Cité Soleil, Haiti is one of the largest slums in the Western hemisphere and where you can find a young rapper, Blacksun, use music as his weapon-of-choice.
A young Haitian man sits at the foot of his bed in a shanty, staring at a poster of a major telecommunications poster hanging on his wall. The little sunlight that penetrates the room creates a silver lining across the profile of his face. He calls himself Blacksun, “Man of Cité Soleil,” and that he represents the all the men of his hometown of Cité Soleil.
In 1981, his father moved the family into town with the promise of work at a factory but the factory wasn’t hiring and that’s when everything went downhill. With the knowledge that his parents tried to change his life for the better, he realized that he had to fight harder for what they had in-mind and grew up with a perspective that most people don’t have to view the world – he knew he had to change the world through music, so the youth can have a better life.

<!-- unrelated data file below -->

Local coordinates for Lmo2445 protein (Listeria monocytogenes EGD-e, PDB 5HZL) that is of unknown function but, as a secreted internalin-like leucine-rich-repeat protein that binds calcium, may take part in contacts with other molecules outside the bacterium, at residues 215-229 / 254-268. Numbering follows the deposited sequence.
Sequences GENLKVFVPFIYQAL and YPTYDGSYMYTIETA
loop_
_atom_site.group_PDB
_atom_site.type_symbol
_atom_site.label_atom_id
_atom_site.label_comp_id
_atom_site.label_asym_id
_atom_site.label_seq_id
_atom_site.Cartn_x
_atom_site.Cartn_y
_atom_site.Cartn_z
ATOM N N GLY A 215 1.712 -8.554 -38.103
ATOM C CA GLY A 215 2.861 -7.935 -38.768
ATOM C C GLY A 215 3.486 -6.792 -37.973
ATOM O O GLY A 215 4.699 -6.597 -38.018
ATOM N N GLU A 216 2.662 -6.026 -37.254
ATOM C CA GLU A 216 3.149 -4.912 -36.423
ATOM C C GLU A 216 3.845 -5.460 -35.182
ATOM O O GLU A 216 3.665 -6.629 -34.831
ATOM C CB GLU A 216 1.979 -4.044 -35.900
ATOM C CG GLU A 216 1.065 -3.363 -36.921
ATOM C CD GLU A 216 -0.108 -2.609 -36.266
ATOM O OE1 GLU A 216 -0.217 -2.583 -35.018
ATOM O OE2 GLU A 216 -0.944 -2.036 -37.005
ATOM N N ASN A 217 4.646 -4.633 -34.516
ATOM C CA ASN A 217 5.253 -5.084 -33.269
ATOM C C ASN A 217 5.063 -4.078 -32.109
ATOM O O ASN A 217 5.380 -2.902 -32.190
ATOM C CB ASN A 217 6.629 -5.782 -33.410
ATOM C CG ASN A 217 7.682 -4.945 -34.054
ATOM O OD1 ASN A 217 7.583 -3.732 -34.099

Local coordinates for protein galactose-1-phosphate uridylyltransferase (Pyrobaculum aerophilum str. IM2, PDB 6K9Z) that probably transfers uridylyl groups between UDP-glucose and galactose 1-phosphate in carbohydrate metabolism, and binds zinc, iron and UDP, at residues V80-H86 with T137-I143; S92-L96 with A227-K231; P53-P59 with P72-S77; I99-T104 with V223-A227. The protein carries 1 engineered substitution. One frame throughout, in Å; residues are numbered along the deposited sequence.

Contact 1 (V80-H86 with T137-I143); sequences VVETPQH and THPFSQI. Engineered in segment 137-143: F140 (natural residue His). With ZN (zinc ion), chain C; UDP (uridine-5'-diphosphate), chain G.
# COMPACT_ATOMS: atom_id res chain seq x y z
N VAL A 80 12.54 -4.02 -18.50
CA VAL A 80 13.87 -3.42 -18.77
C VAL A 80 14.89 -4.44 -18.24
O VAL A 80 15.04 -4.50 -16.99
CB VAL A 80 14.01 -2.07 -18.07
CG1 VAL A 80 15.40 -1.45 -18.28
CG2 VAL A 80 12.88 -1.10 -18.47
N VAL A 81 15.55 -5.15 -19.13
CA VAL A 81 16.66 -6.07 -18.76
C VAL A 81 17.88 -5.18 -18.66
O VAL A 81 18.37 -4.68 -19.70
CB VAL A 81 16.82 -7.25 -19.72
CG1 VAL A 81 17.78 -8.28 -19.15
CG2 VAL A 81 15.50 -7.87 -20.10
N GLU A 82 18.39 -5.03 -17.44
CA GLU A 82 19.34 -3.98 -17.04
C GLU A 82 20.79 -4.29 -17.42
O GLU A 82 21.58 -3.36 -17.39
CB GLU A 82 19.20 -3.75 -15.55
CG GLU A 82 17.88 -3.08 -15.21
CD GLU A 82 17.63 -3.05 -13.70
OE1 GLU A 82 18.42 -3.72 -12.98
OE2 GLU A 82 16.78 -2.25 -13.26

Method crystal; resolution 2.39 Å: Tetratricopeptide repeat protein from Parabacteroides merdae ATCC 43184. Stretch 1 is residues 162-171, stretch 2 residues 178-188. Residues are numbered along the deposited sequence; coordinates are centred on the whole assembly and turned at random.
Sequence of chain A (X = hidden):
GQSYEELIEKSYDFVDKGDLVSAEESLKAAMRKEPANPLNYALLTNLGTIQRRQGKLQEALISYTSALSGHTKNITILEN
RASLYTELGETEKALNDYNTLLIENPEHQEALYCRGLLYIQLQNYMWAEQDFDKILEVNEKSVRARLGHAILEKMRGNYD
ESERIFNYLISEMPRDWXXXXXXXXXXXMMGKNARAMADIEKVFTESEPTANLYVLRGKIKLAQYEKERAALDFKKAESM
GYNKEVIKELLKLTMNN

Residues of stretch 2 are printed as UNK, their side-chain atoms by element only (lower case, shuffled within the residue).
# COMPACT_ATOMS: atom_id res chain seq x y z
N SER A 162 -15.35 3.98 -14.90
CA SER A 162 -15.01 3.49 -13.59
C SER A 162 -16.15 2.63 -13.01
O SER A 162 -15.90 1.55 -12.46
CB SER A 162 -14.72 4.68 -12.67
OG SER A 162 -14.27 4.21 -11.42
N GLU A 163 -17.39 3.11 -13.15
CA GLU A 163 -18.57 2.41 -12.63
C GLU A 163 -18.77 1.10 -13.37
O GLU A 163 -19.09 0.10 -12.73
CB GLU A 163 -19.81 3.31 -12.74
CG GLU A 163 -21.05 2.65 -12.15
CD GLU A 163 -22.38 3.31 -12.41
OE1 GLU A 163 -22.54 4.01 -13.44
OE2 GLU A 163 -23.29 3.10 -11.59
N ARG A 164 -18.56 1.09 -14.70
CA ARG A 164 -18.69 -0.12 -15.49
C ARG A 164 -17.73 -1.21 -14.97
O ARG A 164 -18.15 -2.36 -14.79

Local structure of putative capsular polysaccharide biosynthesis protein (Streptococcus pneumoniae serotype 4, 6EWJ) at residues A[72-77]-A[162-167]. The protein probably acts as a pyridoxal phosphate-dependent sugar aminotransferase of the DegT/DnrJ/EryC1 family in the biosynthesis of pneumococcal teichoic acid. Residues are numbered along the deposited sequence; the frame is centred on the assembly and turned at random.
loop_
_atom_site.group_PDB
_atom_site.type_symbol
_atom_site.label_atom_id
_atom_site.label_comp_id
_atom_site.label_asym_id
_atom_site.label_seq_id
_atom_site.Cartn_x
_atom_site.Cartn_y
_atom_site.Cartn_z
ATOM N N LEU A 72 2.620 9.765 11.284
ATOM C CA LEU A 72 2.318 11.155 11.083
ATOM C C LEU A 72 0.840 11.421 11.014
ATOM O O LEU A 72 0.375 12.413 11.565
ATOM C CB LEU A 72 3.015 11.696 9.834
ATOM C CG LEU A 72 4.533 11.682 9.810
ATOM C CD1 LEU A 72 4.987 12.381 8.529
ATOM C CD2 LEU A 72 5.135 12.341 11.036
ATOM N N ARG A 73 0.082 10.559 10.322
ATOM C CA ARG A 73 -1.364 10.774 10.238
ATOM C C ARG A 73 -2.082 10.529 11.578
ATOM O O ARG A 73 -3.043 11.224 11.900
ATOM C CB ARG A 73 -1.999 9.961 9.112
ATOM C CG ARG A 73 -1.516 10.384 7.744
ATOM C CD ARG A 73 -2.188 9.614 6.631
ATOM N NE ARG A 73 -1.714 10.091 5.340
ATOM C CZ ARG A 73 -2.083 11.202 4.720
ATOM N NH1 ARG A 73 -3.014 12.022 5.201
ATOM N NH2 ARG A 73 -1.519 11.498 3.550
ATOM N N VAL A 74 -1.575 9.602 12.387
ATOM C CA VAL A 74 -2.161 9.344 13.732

Blacksun walks down narrow alleys, down the dirt roads flanked with shanties and passed laundry flapping on clotheslines like pennants to meet with friends, joke around, smoke and then goes back to sleep and do it all over again the next day. But during these banal days, he’s caught rapping and singing to himself – sometimes seen singing while walking down the streets, sometimes seen when young passers-by stop to peer into his shanty while he recites his own lyrics. To him, youth who chooses a life of violence and becomes gang members, bandits and thieves are afraid of suffering. Blacksun is not afraid to suffer but can his music and influence change the trajectory of the youth in his community?
Director of Photography: Kohl Threlkeld
Editor: Jon Bougher
Composer: Rob Blazey
Associate Producer: Christian Aramy
Producers: Afriani and Steve Valcourt
Production: Emic Films